Alice Munro is one of my favourite authors. When it comes to short stories, she's tough to beat. That said, she is maybe something of an acquired taste. The first couple of times I tried to read her collections, I just couldn't get into them and didn't see what the big fuss was about her. One year, I was gifted a copy of Runaway for Christmas and something clicked. I have loved her since.
This collection, unfortunately, reminded me of my first few attempts at her work. It was hard to get into. It's one of her older ones, published in the '70s, which may be part of the reason. The style is not quite the same as her more recent work. I often found myself wondering what was going on, particularly with the first several stories.
As the title would suggest, all of the stories in the collection deal with the consequences of things left unsaid, things that were misspoken, or misunderstood. I did like "How I Met My Husband," "Forgiveness in Families," and I especially liked "The Spanish Lady," which is about a woman trying to come to terms with the break up of her marriage after her husband's infidelity. The way that story is told is what I was originally expecting from the collection and is the Munro that I love. She has a way of capturing female emotions and experiences that is so spot on, it's gutwrenching sometimes.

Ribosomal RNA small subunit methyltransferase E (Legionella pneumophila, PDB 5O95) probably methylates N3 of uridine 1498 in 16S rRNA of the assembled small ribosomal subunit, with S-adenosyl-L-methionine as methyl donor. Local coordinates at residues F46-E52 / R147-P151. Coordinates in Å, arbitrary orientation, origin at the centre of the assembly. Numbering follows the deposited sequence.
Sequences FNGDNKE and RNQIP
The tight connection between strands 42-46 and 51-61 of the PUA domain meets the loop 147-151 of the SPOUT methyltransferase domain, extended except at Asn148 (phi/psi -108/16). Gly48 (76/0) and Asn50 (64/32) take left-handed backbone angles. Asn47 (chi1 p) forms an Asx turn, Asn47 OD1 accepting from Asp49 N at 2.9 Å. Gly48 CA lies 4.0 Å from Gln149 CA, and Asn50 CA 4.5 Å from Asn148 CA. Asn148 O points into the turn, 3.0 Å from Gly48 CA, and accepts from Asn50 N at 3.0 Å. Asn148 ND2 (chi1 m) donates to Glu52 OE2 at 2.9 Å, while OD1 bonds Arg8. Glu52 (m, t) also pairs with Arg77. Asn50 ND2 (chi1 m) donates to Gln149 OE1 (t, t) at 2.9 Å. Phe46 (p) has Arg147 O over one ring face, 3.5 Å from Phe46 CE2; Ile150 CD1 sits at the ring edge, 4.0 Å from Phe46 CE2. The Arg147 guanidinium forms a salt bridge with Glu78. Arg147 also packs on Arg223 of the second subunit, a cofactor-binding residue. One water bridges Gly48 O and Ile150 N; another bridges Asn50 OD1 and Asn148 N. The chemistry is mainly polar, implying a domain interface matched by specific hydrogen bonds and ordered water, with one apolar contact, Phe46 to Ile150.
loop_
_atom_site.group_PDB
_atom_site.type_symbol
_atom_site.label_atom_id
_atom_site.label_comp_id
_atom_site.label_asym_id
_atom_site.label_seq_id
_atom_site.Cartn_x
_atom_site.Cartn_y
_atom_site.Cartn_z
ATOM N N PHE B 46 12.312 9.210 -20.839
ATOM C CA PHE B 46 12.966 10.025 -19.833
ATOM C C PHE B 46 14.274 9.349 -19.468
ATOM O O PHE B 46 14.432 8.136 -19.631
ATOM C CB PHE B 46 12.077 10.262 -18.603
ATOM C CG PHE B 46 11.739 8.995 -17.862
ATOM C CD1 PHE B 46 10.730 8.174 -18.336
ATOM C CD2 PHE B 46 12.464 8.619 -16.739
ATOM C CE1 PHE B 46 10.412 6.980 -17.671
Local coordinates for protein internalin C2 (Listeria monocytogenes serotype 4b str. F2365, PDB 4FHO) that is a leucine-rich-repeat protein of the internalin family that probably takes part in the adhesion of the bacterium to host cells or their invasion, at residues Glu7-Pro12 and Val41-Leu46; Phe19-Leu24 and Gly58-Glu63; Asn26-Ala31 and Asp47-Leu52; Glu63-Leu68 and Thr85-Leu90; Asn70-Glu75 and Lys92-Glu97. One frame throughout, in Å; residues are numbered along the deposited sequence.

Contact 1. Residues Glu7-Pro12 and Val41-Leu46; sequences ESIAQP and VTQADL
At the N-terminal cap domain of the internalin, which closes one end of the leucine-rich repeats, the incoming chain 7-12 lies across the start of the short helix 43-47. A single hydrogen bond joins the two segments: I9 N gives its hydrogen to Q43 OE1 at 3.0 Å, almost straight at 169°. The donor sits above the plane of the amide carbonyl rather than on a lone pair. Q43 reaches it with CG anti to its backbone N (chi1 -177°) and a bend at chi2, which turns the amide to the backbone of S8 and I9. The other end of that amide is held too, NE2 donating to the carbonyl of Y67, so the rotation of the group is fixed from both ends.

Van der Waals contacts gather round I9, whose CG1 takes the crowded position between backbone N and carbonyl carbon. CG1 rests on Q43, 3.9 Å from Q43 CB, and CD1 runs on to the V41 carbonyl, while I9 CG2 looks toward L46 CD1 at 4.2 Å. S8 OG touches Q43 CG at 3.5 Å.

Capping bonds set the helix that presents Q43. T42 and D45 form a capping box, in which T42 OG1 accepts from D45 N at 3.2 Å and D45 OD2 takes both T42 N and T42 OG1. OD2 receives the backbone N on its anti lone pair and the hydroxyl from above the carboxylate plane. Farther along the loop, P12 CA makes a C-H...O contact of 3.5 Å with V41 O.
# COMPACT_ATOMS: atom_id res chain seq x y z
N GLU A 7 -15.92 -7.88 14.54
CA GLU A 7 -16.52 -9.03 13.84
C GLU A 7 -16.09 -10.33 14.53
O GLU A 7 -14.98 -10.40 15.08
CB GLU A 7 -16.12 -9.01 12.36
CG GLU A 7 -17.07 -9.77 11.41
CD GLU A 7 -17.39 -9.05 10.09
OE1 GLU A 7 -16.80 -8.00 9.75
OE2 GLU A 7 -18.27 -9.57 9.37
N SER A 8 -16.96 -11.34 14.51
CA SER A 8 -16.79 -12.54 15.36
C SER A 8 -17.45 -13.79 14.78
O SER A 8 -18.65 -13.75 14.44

There were a couple of passages that I couldn't help laugh at. Munro was always a good observer of human nature. Consider that these were written long before social media or reality TV ever existed:
From "Walking on Water":
...what he objected to in this generation , if that was what it was, was that they could not do a thing without showing off. Why all this yawping about everything, he asked. They could not grow a carrot without congratulating themselves on it.
Dorothy had seen pictures in magazines of this new type of adult who appeared to have discarded adulthood. Jeanette was the first one she had seen close up and in the flesh. It used to be that young boys and girls would try to look like grown men and women, often with ridiculous results. Now there were grown men and women who would try to look like teen-agers until, presumably, they woke up on the brink of old age.
Overall, not a bad collection but not Munro's best either.